£775 fine for an incorrect postcode!

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As I wrote in my last article, we are beginning to see deposit protection cases enter the Scottish Courts. Ross Fraser & Alison Pease v Andrew Meehan, made it clear that Sheriffs are willing to hand down the maximum penalty of three times the deposit for deliberate breaches of The Tenancy Deposit Schemes (Scotland) Regulations 2011.

Steve Harriott, TDSAnother case regarding deposit protection was heard on 26th August 2013 in the Lothian and East Borders Sheriff Court. Leanne Smith v Kwan Martin Chan concerned a failure by the landlord to supply the tenant with the Prescribed Information required under Regulation 42.

The landlord used a letting agent who posted the Prescribed Information to the tenant using an incorrect postcode (using 4JA rather than 4SA).  At the end of the tenancy the landlord retained the deposit and the tenant claimed that she was not aware of how she could raise a dispute with the tenancy deposit protection scheme.  The Regulations are silent as to the method to be used to inform the tenant about the Prescribed Information.

The Sheriff found that “there may be circumstances where a party can rely on a presumption of the receipt of a communication dispatched in the ordinary course of business…” but in this case an incorrect postcode had been used and the Sheriff found that this presumption could not be relied on in this case.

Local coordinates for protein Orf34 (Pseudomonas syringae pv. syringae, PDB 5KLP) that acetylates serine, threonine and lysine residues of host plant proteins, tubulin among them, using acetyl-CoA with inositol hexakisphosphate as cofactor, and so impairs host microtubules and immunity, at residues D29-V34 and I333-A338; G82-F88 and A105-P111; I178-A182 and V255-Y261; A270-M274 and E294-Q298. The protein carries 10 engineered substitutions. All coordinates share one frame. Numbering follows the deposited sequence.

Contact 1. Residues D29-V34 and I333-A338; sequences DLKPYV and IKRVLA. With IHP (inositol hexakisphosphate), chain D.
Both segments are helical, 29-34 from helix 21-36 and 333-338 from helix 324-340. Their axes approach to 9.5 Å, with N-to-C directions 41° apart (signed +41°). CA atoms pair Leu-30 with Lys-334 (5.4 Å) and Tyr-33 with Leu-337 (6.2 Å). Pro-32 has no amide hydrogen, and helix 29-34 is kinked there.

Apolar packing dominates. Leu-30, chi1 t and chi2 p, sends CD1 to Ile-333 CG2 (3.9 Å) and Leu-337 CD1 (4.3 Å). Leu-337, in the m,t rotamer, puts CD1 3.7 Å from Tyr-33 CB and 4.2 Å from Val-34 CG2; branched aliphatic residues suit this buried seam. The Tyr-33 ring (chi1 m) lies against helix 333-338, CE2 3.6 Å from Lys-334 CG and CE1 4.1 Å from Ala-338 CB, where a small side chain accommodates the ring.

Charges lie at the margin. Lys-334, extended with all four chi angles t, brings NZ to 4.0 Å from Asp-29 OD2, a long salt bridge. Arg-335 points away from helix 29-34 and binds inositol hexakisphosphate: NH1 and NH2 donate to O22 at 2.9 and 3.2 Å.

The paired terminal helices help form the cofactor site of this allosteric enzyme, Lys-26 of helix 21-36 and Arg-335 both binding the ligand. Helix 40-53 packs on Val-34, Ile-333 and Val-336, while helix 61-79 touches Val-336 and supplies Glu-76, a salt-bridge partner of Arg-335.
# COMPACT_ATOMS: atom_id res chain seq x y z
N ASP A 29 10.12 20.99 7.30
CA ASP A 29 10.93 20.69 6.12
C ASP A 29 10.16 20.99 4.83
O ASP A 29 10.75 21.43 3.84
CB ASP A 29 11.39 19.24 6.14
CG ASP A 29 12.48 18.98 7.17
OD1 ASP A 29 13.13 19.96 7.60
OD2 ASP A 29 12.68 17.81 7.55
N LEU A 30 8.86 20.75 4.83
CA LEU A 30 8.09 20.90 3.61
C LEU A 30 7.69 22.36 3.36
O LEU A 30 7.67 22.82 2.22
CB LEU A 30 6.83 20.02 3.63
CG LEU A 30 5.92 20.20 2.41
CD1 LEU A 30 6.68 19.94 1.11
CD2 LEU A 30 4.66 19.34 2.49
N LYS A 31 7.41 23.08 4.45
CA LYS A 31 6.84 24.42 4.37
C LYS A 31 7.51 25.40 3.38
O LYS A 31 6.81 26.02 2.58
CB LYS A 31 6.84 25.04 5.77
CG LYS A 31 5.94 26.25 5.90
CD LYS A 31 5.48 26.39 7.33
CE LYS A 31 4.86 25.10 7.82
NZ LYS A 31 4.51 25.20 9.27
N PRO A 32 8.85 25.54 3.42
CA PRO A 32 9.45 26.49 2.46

As a result the Court awarded the tenants a penalty of £775, equivalent to the value of the deposit.


The case shows the importance of making sure that landlords in Scotland have some way of recording that the tenant has actually received the Prescribed Information (either by a recorded delivery receipt or perhaps by asking them to sign the documentation).  In England and Wales there is a requirement for the landlord to certify that the Prescribed Information provided is accurate and that the landlord has also given the opportunity to sign any document containing the information provided by the landlord under this article by way of confirmation that the information is accurate to the best of his knowledge and belief.  In Northern Ireland the same requirement on the landlord to certify the information is correct and give the tenant the opportunity to sign it applies.
We will continue to monitor further deposit protection court cases in Scotland and Northern Ireland.

Steve Harriott
Chief Executive
The Dispute Service


Posted by Steve Harriott, CEO on 10 September 2013

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